LB: There are several ways to be active as a young person. A central organization in Luxembourg that brings together all youth organizations is the National Youth Council. Many regional or thematic youth organizations are represented in the Youth Council. Of course, most young people are active only in their region, in a youth party, a young farmers’ organization, an NGO or in their school.

The EU is playing an increasingly important role in youth work, as it has tried to show with the European Year of Youth 2022. There were many events there, and I hope they will continue and be used as a building block for long-term cooperation with youth.

How do people in your country perceive the EU? How do politicians?

EP: ​​In Luxembourg, most people have grown very fond of the EU and the stability and relevance that it has provided for the country. We owe our prosperity to the EU and I think that a lot of people are aware of that, and this is reflected in the politicians we elect both nationally and on the European level.

LB: As a founding member of the EU, Luxembourgish people seem to have a rather positive attitude towards the EU. We also host some of the institutions and grow up in a multicultural environment. In politics, there is quite strong support for the EU because, as it has more advantages than disadvantages.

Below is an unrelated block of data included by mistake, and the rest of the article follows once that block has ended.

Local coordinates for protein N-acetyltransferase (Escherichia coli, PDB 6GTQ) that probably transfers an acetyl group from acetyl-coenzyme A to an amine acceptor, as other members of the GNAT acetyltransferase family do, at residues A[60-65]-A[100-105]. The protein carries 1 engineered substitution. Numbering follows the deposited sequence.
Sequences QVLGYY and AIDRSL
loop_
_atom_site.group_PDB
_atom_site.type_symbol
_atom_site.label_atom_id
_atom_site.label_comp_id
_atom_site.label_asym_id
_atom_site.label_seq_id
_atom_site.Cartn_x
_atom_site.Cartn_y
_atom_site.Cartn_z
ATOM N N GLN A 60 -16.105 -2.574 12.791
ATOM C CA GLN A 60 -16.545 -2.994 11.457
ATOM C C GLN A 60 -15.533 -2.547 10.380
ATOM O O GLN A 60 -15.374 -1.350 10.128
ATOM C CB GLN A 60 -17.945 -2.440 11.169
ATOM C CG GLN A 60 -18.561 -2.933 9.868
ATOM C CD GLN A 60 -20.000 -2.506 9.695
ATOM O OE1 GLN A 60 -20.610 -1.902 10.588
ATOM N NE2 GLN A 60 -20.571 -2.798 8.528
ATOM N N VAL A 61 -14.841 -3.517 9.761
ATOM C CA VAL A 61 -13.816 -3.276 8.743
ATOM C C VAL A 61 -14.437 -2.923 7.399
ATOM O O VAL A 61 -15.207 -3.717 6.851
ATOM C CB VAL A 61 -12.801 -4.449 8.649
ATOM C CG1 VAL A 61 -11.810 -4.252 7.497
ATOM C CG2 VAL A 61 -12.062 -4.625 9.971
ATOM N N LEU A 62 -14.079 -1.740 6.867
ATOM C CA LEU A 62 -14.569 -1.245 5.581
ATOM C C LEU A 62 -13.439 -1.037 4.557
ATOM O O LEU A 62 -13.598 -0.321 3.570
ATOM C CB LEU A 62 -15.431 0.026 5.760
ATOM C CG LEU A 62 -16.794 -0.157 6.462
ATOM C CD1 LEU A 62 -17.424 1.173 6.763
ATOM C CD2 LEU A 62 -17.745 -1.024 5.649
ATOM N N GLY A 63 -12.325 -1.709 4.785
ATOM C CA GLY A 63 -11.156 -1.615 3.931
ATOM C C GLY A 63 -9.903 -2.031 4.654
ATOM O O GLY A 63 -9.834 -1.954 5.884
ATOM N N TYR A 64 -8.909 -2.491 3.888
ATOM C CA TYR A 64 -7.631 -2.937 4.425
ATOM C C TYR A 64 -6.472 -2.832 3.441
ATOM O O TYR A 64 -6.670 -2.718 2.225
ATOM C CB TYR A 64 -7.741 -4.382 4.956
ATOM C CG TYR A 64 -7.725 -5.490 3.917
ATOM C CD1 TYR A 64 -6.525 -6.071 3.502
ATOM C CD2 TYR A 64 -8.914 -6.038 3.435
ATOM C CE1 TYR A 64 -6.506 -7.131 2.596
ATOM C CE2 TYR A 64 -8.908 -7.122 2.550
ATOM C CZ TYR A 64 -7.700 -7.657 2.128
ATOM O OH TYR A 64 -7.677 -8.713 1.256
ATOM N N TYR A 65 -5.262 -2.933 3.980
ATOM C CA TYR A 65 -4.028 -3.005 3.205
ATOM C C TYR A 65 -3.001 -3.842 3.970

What does the EU mean for you personally?

EP: I believe that the EU is our best opportunity yet to attain humanistic dreams and foster deep cooperation among so many diverse groups of people and actually work for impactful change. I also do believe that its structures and functioning sometimes seem opaque, unrepresentative and bureaucratic, but it is bound to happen with very large supra-national institutions.

LB: It means freedom of movement, it is a platform of exchange, transnational friendship and solidarity and exchange of ideas. During the Covid 19 pandemic, we were harshly reminded of how precious our freedom of movement is. There were border controls again, which was problematic for a small country like Luxembourg. The EU is also important to deal with the climate crisis. In this transnational crisis, we can only win the battle if we look beyond our borders, we need to set common standards for the green transition.

How would you describe your country to a foreigner?